Wyoming Revises State Depository Laws Regarding Surety Bonds

Wyoming Revises State Depository Laws Regarding Surety Bonds

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Date Enacted: February 25, 2015

Date Effective: July 1, 2015

Wyoming has recently made changes to depository bond laws. WY HB 30 is a revision to the existing law.

The revisions clarify surety bond requirements for depositories of state money and define how interest on government deposits is calculated and paid.

As laws change, many more banks will wish to apply to be state depositories. Some bankers may have questions about the surety bonds associated with this process — the best thing is to consult an agency working many surety bond companies which will explain the process and help you get bonded easily.

Amendment to Quarterly Payment Date Provision of the Surety Bond Requirement

Wyoming has made clarifications to its law regarding when interest on state deposits will be paid, in effect amending the provisions related to securing the deposit of state funds. In the past, deposit interest was paid on the first day of the quarter. Now the payment of interest must happen on the first business day of the quarter.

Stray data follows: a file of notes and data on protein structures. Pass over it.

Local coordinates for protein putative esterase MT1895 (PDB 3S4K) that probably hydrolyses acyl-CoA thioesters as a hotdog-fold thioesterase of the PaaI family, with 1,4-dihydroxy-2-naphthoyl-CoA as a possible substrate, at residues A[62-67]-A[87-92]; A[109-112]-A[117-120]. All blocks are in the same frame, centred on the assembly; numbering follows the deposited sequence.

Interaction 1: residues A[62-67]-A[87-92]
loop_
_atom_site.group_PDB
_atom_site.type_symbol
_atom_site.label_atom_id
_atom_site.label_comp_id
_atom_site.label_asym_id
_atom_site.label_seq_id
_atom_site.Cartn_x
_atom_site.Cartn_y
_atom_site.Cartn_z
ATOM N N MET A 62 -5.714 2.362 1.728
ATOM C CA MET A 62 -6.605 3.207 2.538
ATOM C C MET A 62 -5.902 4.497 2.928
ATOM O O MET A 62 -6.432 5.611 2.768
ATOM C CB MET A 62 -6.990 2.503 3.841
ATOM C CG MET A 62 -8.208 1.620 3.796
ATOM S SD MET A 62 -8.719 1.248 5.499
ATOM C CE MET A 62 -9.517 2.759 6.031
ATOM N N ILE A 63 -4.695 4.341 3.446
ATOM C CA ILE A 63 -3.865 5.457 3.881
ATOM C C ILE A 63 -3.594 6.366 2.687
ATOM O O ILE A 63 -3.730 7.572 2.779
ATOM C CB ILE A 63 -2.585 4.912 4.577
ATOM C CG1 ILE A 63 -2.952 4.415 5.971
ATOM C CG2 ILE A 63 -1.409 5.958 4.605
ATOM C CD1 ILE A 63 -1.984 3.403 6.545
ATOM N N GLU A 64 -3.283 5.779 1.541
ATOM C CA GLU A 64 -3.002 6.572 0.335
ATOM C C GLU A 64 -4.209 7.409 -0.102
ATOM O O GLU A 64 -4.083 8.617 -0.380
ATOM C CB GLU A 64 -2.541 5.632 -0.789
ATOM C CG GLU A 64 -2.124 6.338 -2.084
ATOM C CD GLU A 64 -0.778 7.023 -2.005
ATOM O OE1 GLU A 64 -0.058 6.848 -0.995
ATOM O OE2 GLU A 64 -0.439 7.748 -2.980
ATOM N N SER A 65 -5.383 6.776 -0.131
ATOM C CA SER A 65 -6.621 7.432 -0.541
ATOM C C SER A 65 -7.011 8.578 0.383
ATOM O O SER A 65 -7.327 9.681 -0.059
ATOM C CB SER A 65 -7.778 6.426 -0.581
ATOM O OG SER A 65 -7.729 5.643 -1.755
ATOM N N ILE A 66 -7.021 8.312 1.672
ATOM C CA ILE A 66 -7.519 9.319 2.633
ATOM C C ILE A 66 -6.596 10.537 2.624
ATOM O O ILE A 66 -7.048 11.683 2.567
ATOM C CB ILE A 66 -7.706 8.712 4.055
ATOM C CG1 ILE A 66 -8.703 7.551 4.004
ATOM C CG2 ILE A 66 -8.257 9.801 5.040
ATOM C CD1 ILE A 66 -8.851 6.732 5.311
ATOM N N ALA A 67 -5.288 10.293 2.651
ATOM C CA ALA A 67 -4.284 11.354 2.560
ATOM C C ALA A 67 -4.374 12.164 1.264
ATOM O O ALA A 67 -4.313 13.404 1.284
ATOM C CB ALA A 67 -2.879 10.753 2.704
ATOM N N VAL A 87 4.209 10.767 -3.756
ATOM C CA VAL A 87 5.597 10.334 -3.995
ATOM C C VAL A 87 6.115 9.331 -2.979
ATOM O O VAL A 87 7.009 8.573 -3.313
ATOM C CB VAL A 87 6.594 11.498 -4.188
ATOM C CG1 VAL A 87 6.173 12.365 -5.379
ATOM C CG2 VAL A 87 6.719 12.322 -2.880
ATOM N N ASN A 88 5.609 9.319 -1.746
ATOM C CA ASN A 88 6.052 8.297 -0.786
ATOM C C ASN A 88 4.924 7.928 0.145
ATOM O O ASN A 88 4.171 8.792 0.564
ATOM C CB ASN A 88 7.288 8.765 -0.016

The change ensures that banks are not required to pay (or surety bonds required to cover) interest on a day they would normally consider a holiday or that the state would consider a holiday. All transactions will happen during regular business days.

As before, the interest will be paid to the state treasurer at the rate set by the board of deposits.

Other Notable Changes

Apply to Be a State Depository Anytime

Apply To Be A State Depository Anytime

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Prior to the amendment, financial institutions could only apply before the first Monday in June. Now, banks can apply at any time. The applications will still go to the secretary of the board of deposits with a sworn statement regarding the financial health of the bank. There will be a required addition to the application of a certified resolution that provides proper authority of the depository.

Modifications to Continued Certification

Once an application is approved, the bank collateral officer will be assigned by the secretary of the board of deposits and the chairman. The bank will receive a written order that declares it a state depository and this status will stand until the board takes away the designation. Every year, the bank will be required to submit a certified copy of its resolution to show that its authority as a state depository hasn’t been removed. It will also provide a current statement of condition. If a financial institution designated as a state depository becomes the subject of state or federal enforcement action, its status as a depository can be revoked before the date of maturity without the usually required 45 days’ written notice. These changes are the largest and most impactful of the revisions to the law, though the amendments to the Wyoming Depository Act should be read in full for a complete understanding of the modifications. What are your thoughts about the revision? Share them with us below.